Today 20 people were killed in mosque bombings. I'm not Muslim, and though I have muslim friends, I don't pretend to understand everything about their religion or culture. Can anyone shed some light on this? According to my occidental values, churches, mosques, pagodas, etc. are sacred, holy places--havens from the fighting. I know the US refused to go into the mosque inhabited by Al Zarqawi last year. Do these bombings fit into the ethos of Islam? How do they relate to current muslim culture? Are suicide bombers in Iraq who bomb mosques viewed as martyrs or murderes by Iraqis? Thanks for any help.

    Thursday, February 17, 2005

    The thrill of the hunt

    I guess I came a day too late. Can anybody fill me in on all the ruckus?? Why the ban on fox hunting?

    Speaking of Diversity...

    Got to school today, went into work and started studying for the MCAT while waiting for my partner. When she showed up, she read me this editorial, from the editor of the student newspaper (not the administration) on BYU fans.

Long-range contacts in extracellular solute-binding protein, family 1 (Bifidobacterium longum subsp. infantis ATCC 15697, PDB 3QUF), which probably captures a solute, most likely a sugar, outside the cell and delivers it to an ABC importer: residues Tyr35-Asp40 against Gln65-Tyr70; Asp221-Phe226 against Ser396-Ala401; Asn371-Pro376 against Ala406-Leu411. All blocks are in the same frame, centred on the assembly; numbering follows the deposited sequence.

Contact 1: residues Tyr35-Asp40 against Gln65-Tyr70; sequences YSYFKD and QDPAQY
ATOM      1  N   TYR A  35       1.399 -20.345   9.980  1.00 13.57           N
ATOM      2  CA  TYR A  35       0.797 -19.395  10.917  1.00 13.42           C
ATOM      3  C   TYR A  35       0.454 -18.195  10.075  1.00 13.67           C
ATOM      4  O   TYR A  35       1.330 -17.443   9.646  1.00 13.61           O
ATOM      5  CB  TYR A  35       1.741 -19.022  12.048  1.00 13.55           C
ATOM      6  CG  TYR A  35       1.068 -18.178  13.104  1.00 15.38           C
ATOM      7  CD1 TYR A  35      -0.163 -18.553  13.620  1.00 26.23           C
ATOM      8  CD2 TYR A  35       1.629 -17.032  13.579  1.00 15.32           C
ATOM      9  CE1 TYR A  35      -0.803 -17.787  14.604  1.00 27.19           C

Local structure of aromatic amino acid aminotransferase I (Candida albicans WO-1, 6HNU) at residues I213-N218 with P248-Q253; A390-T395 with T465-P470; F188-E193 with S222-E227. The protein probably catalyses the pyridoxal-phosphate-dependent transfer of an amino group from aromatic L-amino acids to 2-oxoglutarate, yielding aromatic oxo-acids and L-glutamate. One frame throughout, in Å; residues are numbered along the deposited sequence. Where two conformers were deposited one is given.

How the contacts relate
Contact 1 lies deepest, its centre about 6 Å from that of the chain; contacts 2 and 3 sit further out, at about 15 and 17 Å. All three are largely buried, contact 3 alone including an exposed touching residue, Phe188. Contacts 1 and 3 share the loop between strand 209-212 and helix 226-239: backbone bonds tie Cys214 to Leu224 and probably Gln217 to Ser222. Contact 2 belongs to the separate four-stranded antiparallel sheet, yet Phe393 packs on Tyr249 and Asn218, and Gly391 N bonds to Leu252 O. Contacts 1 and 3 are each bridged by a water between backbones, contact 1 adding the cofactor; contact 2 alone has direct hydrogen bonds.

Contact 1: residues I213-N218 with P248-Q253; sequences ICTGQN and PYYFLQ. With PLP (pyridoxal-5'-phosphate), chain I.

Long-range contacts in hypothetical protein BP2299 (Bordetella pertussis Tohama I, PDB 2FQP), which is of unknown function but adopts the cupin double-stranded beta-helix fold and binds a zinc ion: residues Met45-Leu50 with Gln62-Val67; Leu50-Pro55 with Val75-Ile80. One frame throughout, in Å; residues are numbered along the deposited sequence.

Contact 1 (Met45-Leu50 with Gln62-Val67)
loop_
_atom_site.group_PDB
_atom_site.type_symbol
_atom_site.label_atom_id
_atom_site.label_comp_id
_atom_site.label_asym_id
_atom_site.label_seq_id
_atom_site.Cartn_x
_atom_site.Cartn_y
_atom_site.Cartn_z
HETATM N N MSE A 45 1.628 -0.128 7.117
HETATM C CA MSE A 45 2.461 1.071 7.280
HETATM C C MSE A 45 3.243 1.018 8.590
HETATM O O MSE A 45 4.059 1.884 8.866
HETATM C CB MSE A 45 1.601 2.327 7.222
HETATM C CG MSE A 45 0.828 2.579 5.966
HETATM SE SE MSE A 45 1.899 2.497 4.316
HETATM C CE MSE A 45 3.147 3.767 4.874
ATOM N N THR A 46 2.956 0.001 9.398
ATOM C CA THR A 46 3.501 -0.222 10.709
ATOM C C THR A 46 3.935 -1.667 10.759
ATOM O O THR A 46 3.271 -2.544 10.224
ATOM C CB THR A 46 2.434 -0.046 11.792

First, while Brigham Young University is far more diverse than when I first started attending, no student I have ever met (including everyone at work today) argued that it is culturally diverse. The percentage of caucasians at BYU is far higher than any other school I visited before deciding on a college. More important than skin color (as I posted earlier today) is the observation that 90-95% of students are Mormon. This religion is a culture. Although students of other faiths are allowed and encouraged to attend BYU, to say the culture surrounding BYU isn't shaped ultimately by this religion would be wrong. In fact, I would say the BYU culture is extremely different from the rest of America because it is a conglomeration religiously conservative morals and extensive experience living abroad--both Americans living in other countries and international students at BYU. BYUs diversity comes from its international students, which make up a far larger % of other faiths and ethnicities in the student body than other campuses.